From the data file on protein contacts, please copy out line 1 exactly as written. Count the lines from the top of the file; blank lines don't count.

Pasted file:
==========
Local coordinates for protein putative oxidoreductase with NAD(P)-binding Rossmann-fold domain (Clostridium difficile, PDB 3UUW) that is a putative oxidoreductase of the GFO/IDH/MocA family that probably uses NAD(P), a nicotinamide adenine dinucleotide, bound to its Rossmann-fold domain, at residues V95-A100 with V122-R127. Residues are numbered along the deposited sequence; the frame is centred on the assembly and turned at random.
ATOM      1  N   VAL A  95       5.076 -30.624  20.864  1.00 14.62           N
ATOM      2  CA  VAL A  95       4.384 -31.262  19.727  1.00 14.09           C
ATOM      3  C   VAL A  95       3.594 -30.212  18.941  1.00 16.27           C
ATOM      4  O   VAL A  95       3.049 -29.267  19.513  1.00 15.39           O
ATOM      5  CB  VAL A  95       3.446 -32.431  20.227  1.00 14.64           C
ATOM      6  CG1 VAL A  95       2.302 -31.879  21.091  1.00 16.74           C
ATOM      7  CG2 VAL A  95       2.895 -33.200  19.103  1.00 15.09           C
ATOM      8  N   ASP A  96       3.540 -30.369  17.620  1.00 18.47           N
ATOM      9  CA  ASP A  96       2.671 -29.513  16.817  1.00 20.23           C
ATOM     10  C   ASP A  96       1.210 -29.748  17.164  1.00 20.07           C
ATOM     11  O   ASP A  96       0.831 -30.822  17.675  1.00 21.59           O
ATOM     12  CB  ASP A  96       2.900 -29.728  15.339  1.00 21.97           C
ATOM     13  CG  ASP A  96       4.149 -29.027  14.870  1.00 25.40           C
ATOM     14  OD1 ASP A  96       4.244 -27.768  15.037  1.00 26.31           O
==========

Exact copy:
Local coordinates for protein putative oxidoreductase with NAD(P)-binding Rossmann-fold domain (Clostridium difficile, PDB 3UUW) that is a putative oxidoreductase of the GFO/IDH/MocA family that probably uses NAD(P), a nicotinamide adenine dinucleotide, bound to its Rossmann-fold domain, at residues V95-A100 with V122-R127. Residues are numbered along the deposited sequence; the frame is centred on the assembly and turned at random.